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North Carolina Gov. Roy Cooper, a Democrat, speaks to reporters during a press conference in Raleigh on May 12, 2020. North Carolina Gov. Roy Cooper, a Democrat, speaks to reporters during a press conference in Raleigh on May 12, 2020.

North Carolina Gov. Roy Cooper, a Democrat, speaks to reporters during a press conference in Raleigh on May 12, 2020.

Paul Specht
By Paul Specht February 5, 2021

Cooper exaggerates immediate effect of school reopening bill

If Your Time is short

  • North Carolina's governor said a Republican-led bill requiring schools to reopen is “stripping out some of the health protocols that are in place.”
  • Not only would the bill require schools to reopen, it would allow them to operate under minimal social distancing.
  • However, the bill would allow school boards to choose an in-person education option that already exists.

Gov. Roy Cooper says he wants North Carolina school boards to reopen in-person instruction on their own, rather than be forced by state lawmakers.

Republican legislators recently introduced a bill that would require county school boards to offer the option of in-person classes. 

When a reporter asked Cooper about it during a press conference on Tuesday, he said he hadn’t read the bill yet.

"I haven’t seen the legislation, (but) I know about it," Cooper said. "I have some concerns with it, particularly stripping out some of the health protocols that are in place."

Is it true that the GOP bill would "strip" some current safety protocols that are already in place?

The bill would strip school boards of flexibility. (They would no longer be allowed to offer remote-only instruction, unless there’s a COVID outbreak.) However, the bill itself does not automatically strip schools of any health protocols for in-person learning. 

The current situation

In North Carolina, Cooper is giving public school boards some flexibility to choose how they want to reopen. He’s laid out three levels of operation:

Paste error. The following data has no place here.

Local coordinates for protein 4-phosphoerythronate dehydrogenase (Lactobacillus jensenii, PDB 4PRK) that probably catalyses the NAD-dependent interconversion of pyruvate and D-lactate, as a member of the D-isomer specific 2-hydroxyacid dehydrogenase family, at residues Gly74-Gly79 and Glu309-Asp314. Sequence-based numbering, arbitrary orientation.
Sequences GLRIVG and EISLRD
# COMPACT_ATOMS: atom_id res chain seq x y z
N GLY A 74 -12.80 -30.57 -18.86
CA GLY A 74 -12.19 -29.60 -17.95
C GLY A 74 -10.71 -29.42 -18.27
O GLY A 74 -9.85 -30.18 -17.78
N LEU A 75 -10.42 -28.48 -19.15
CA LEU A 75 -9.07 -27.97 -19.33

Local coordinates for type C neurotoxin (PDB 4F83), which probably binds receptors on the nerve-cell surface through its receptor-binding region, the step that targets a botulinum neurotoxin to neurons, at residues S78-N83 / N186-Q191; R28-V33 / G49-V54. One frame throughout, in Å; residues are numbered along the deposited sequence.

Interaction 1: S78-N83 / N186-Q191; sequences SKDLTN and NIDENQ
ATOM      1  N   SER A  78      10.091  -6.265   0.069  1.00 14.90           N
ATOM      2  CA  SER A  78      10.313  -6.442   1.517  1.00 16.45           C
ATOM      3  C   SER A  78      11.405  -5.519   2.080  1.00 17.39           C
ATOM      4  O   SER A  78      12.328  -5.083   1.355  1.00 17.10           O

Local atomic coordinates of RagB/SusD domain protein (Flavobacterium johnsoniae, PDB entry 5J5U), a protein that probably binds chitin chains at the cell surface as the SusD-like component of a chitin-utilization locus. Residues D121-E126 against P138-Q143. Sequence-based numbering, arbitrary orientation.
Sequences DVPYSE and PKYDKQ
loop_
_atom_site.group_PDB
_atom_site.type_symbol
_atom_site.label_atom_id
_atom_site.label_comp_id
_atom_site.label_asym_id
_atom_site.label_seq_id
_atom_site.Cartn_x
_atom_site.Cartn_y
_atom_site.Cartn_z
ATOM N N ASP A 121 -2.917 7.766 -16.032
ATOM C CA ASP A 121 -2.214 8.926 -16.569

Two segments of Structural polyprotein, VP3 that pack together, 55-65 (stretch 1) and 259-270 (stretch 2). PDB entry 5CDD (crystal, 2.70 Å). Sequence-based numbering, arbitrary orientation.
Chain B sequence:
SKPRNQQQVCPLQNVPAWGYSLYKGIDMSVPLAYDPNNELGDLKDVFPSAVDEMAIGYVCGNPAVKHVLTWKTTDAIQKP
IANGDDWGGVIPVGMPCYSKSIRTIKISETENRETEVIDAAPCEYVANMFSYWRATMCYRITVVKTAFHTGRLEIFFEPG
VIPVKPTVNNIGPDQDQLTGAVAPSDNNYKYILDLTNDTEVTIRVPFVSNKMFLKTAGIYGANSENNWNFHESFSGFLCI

• Plan A: minimal social distancing.

  • Plan B: moderate social distancing.

  • Plan C: full remote learning.

(There are specific protocols to follow for each plan. For the sake of brevity, we won’t get into those details just yet.)

So far, Cooper has given only elementary schools the ability to enact Plan A. Middle and high schools can only choose Plan B or Plan C

The Republican bill would require all public schools to offer Plan A or Plan B, while allowing parents the ability to still choose a remote alternative.

Cooper’s use of the word "strip" could give parents the impression the bill would change health protocols that are already in place. The bill does not aim to do that.

Following protocols

The bill requires schools to follow protocols laid out in the "Strong Schools NC Public Health Toolkit" that was developed by the health department, led by Cooper-appointee Mandy Cohen, as well as the Department of Public Instruction.

The original bill told school boards to follow toolkit guidance that "existed on December 4, 2020." On Wednesday, the Senate amended the bill to ensure schools follow the latest version of the toolkit, which was updated on Feb. 2. 

Cooper said Tuesday that 90 out of North Carolina’s 115 school districts already provide some in-person instruction.